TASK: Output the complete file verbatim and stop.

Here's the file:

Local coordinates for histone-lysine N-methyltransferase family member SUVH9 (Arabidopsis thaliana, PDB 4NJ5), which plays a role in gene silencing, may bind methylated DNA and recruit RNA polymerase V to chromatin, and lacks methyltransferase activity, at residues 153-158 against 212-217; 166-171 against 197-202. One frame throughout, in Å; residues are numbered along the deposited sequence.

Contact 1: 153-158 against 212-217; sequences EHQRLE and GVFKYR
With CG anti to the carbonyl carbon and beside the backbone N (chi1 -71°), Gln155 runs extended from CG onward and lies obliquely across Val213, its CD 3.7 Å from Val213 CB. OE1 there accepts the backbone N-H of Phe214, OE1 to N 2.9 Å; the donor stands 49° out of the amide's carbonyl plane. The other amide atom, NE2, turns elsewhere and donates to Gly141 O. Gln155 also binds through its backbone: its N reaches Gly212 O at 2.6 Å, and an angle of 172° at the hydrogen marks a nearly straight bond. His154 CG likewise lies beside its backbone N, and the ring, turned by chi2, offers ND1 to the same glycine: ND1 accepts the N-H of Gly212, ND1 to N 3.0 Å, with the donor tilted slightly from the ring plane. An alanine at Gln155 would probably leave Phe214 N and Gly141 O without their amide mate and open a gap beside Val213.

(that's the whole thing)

Local coordinates for histone-lysine N-methyltransferase family member SUVH9 (Arabidopsis thaliana, PDB 4NJ5), which plays a role in gene silencing, may bind methylated DNA and recruit RNA polymerase V to chromatin, and lacks methyltransferase activity, at residues 153-158 against 212-217; 166-171 against 197-202. One frame throughout, in Å; residues are numbered along the deposited sequence.

Contact 1: 153-158 against 212-217; sequences EHQRLE and GVFKYR
With CG anti to the carbonyl carbon and beside the backbone N (chi1 -71°), Gln155 runs extended from CG onward and lies obliquely across Val213, its CD 3.7 Å from Val213 CB. OE1 there accepts the backbone N-H of Phe214, OE1 to N 2.9 Å; the donor stands 49° out of the amide's carbonyl plane. The other amide atom, NE2, turns elsewhere and donates to Gly141 O. Gln155 also binds through its backbone: its N reaches Gly212 O at 2.6 Å, and an angle of 172° at the hydrogen marks a nearly straight bond. His154 CG likewise lies beside its backbone N, and the ring, turned by chi2, offers ND1 to the same glycine: ND1 accepts the N-H of Gly212, ND1 to N 3.0 Å, with the donor tilted slightly from the ring plane. An alanine at Gln155 would probably leave Phe214 N and Gly141 O without their amide mate and open a gap beside Val213.